A note about gear: To learn about ways to remotely trigger strobes, the Strobist blog and Flicker site are invaluable. Nikon CLS and Canon IR are problematic for shooting interiors as the signals will not travel reliably around corners and into distant rooms where we often put our lights. With regard to “hiding” lights in a room, a light stand with a small footprint is very helpful. I use the Slik SVD-20, which can remain upright and stable with a footprint less than 4″ across. Most of the time, my lights are about 24″ off the floor. I also keep a strobe in my hip pocket with the little “foot” attached so it can stand upright on its own. This light is incredibly useful for tucking into small places, on top of mantles, bookshelves, etc.
There you have it. The complete Scott Hargis lighting approach. Thanks Scott for being willing to share all the details with us!
Posted by larrylohrman on July 2, 2007
In the flicker discussion group Gary Weinheimer gives us a great example of the difference between using a single strobe (the photo above) and using 3 strobes (the photo below).
The point I want to raise is that after you master the basics like straight walls, correcting lens distortion and getting white balance correct, the single most important factor that contributes to the quality of an interior image is what approach you use for lighting.
There seems to be a natural progression in real estate photographers approach to lighting:
- No lighting equipment – just using a tripod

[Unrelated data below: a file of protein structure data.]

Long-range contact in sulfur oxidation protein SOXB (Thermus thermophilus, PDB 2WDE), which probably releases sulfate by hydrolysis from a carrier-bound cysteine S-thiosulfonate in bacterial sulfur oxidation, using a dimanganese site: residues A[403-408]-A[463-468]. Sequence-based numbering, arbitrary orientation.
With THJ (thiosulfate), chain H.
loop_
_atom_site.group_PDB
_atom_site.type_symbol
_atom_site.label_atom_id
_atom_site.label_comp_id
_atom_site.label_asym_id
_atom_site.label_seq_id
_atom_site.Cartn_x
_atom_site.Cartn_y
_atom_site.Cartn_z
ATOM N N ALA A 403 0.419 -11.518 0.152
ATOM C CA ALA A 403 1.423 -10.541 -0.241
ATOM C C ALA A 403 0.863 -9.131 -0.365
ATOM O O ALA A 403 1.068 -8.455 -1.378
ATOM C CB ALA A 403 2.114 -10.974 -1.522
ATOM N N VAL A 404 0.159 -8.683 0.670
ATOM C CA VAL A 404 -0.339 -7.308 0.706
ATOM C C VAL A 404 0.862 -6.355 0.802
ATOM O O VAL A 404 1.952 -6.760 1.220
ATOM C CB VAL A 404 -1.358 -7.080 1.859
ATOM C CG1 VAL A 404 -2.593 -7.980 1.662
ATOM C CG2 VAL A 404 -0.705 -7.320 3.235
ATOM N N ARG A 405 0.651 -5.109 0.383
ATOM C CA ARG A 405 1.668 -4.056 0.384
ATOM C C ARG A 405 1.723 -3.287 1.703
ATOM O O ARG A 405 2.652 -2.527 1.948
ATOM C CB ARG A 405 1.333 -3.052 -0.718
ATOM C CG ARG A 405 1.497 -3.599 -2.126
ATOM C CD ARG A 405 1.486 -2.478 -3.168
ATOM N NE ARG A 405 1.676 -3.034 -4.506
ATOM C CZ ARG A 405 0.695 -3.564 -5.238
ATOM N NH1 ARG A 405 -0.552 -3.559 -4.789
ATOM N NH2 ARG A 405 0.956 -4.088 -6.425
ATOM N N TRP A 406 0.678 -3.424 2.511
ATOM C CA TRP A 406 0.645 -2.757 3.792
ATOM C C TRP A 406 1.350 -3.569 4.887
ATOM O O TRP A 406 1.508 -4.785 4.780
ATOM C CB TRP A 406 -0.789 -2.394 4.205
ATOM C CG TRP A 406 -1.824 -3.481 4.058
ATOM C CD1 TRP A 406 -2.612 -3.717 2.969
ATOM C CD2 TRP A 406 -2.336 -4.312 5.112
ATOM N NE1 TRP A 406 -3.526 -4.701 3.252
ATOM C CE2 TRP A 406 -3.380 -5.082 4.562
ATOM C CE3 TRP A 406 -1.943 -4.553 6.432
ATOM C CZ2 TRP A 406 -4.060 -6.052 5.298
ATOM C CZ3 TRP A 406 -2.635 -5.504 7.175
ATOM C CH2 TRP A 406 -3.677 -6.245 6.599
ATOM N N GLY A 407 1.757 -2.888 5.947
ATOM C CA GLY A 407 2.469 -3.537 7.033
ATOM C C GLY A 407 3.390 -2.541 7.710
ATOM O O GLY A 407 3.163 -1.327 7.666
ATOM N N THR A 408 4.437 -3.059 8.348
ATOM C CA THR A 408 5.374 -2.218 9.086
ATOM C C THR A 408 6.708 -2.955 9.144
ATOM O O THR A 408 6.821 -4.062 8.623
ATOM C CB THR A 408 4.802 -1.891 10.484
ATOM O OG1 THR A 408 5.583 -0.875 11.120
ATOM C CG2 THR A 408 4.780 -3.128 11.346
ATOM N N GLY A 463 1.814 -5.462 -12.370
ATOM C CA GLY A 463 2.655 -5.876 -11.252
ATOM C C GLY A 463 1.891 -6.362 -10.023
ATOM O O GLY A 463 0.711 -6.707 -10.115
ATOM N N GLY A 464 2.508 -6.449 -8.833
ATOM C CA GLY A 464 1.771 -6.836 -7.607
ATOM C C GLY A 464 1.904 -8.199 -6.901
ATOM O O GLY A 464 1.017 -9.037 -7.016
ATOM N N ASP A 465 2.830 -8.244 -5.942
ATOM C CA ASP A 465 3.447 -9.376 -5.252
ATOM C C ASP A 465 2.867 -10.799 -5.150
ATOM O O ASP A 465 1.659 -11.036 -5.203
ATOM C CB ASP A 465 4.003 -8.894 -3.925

- No lighting equipment and use photo-editing and/or HDR techniques
- A single on camera strobe used in automatic mode
- A single on camera strobe used in manual mode
- Multiple strobes
Each one of these lighting approaches give successively better results. An to my eye multiple strobes give the best results. I was satisfied with a single on-camera strobe until I saw the results that Gary, Scott, Aaron and M. James were getting with multiple strobes.
Make no mistake this technique is more difficult to master. There is more equipment to carry but to me carrying a little more equipment and learning these techniques is worth the effort.
I know that some will argue that one can get good results by using HDR techniques via software like Photomatix. But I see very few interior shots processed with Photomatix that do not have strange and noticeable artifacts.
So to summarize, all of these lighting approaches work well in many situations but I believe that being able to take complete control of the interior lighting by using multiple strobes gives the best results in the widest number of situations.
7/6/07 Update: I just noticed that David Hobby over at the Strobist has a better description than I’ve done of this lighting progression. David calls it “The Lighting Journey” and describes seven levels that photographers pass through as they strive to improve their lighting technique. David describes this phenomena beautifully.
Posted by larrylohrman on May 9, 2007
I just noticed the Flickr.com photostream by Scott Hargis a San Francisco area real estate photographer. Scott has added some commentary to each of his interior shots about his lighting setup. Scott uses multiple (3 or 4) strobes for his lighting. I believe he works with a 20D and 14mm lens. Great example of what can be done with multiple strobes.
Scott’s website www.scotthargis.com has a nice gallery (made with Lightroom Slideshow feature) of his new work.